Plenary Lecture 1:

-Present status and future view of molecular targeting therapy for cancer -Viewpoint of individualized cancer therapy-

Phase I Trials at a Crossroads: Proof of Antitumor Activity as Primary Objective,

Bruce A. Chabner, MD

Director of Clinical Research
Massachusetts General Hospital Cancer Center, USA

In former times, Phase I trials in oncology sought to establish a safe dose and schedule for new compounds. Pharmacokinetic studies established a rational basis for changing schedule and understanding the relationship of dose to exposure (Area under the curve: AUC). The patients for such trials were selected primarily on the basis of performance status and normal organ function, i.e. good “physiological” subjects for the study of a new drug. Their tumors were secondary considerations. Clinical responses were rare (less than 5% of patients), but did provide clues for further directions in drug development. With the rapid expansion of targeted drug discovery and development, the paradigm for Phase I trials has shifted signifi cantly. These trials are now regarded as an early opportunity to validate the concept that inhibition of the target will slow tumor growth or lead to tumor regression. While the basic elements of the trial (dose escalation in a “physiologically intact” population, coupled with PK studies) has not changed, the assessment of clinical response in a highly selected patient population, enriched for tumors that carry the target of interest, has become a primary goal. If the tumor contains the target, and the drug levels are achievable, then the tumor should respond to treatment.

In this lecture, I will illustrate the strength of this new approach by comparing the development of two targeted compounds: inhibitors of the epidermal growth factor receptor (EGFR), and inhibitors of c-met/alk kinase. In the former instance, gefi tinib and erlotinib were developed in broad-based, unselected patient populations, with a small number of responses, primarily in non-small cell lung cancer (NSCLC). Further development in Phase II and III trials established erlotinib as a modestly active drug in a general lung cancer population. Only in retrospect was it appreciated that a distinct subset of NSCLC patients with activating mutations in EGFR were highly responsive to both of these drugs. Six years after its initial approval, and then withdrawal for lack of activity, gefi tinib was won a new life as a potent inhibitor of EGFR mutant non-small cell lung cancer.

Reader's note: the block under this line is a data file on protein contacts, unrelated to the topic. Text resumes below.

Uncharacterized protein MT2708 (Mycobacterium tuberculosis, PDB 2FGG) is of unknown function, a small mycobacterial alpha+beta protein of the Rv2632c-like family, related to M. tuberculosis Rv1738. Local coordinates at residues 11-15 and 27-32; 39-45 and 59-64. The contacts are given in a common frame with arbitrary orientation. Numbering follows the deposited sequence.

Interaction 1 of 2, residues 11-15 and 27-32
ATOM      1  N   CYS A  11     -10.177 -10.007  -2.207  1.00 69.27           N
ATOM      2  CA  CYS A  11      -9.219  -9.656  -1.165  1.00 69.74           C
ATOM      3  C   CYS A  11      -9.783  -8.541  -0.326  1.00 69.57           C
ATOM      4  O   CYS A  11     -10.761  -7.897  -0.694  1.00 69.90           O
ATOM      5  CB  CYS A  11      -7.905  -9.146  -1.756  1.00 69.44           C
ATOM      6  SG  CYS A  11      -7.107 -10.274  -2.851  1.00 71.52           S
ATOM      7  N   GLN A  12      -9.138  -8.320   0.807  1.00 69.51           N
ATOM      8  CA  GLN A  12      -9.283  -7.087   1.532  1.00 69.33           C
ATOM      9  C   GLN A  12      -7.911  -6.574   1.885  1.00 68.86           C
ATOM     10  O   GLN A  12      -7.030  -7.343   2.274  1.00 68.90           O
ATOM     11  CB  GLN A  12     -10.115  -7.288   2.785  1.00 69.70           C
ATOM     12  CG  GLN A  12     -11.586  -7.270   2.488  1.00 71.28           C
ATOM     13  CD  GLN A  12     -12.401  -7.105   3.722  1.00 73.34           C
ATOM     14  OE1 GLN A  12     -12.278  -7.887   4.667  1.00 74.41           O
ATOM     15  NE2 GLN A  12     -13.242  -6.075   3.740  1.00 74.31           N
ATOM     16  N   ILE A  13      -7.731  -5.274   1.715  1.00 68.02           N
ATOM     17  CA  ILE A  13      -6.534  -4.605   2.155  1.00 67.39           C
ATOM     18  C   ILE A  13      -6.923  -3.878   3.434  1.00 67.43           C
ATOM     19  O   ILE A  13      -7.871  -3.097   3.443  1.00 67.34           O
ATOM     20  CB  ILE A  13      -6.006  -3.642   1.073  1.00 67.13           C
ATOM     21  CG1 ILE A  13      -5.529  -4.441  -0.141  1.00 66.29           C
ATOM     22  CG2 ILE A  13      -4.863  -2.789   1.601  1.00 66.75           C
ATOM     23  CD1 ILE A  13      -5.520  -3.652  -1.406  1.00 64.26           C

By contrast, the recent clinical development of inhibitors of the ALK kinase has proceeded rapidly in a highly selected patient population. In a carefully planned Phase I trial, with expansion at the maximum tolerated dose to include 60 patients with EML4/ALK activating translocations, the Pfi zer c-met/alk inhibitor proved to be highly active (65% response rate, 20% stable disease) in these selected patients. Without the need for a Phase II study, a Phase III randomized trial comparing the new drug against standard therapy will start shortly. Patients with other kinds of tumors that contain activating mutations in ALK, including neuroblastoma, and colon cancer will also be included in other Phase II trials.

The alk inhibitor study, as well as others recently reported with inhibitors of b-RAF and c-kit in melanoma, and a hedgehog pathway inhibitor in basal cell cancer, all support the strategy of selecting patients according to molecular profi ling of tumors in early “proof of concept” trials. The results in Phase I can establish the clear value of new drugs in selected subsets of patients. The implications of this new strategy are significant:

Molecular profi ling of metastatic tumors will be essential to allow appropriate patient selection for early clinical trials, and, as the numbers of approved targeted drugs increases, ultimately for standard therapies.
Early drug trials will require the co-operation of multiple cancer centers, particularly in their expansion phase, to fi nd adequate numbers of appropriate patients, since many of the interesting mutations occur in small subsets of various tumors.
New technology, such as molecular imaging and/or the isolation of circulating tumor cells in large numbers, will be required to establish that drug dose and schedule are optimal for inhibiting the target molecule.
Early studies of mechanisms of drug resistance may inform the design of Phase II trials of drug combinations.
一般社団法人 中外Oncology学術振興会議